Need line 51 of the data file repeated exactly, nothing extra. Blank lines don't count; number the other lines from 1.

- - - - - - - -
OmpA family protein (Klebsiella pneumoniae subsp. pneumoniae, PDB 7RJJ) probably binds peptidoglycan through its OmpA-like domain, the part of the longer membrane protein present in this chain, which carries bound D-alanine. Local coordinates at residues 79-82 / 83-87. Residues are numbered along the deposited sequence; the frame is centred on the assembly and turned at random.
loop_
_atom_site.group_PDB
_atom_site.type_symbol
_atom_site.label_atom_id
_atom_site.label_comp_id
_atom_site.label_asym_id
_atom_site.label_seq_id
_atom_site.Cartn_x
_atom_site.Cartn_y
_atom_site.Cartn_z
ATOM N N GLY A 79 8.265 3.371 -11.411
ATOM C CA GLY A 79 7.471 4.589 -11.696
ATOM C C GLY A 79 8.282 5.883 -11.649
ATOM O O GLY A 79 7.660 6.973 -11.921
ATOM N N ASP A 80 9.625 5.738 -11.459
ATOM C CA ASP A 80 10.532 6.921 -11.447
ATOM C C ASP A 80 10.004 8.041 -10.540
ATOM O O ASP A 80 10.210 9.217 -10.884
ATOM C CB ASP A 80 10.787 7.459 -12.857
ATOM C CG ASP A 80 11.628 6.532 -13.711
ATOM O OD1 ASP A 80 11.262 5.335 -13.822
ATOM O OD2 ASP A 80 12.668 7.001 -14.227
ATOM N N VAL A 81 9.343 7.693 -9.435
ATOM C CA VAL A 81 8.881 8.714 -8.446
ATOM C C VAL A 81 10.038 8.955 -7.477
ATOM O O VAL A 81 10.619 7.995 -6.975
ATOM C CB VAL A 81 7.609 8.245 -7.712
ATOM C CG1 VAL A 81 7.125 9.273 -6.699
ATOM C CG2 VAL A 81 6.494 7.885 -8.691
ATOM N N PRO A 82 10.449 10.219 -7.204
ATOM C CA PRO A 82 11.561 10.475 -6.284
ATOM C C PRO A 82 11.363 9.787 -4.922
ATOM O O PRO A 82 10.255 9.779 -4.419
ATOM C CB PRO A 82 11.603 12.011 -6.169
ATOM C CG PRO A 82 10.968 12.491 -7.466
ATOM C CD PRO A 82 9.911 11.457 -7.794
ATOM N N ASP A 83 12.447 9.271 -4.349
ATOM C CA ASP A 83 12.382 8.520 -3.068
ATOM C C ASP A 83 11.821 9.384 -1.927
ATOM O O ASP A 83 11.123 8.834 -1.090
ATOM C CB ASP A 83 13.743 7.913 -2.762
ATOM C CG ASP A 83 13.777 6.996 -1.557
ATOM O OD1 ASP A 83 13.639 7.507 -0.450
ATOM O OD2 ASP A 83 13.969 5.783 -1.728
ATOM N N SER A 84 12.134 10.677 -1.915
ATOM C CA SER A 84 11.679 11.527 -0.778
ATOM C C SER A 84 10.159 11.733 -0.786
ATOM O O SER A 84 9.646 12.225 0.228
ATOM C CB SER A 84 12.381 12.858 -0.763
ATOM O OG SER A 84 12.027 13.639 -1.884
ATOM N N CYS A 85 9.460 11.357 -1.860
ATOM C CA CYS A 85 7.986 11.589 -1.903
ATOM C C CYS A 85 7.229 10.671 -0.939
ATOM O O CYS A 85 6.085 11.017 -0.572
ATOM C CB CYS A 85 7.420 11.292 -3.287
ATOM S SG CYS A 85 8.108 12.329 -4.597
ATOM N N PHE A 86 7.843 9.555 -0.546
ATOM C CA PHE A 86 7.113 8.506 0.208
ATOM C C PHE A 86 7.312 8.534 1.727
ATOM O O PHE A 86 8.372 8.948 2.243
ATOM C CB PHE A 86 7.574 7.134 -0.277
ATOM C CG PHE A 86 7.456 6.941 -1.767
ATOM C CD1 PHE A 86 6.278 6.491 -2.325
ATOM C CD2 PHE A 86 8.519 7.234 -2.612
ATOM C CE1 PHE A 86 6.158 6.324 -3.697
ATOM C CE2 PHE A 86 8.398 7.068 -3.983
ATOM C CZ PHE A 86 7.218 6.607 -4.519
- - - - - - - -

ATOM O OG SER A 84 12.027 13.639 -1.884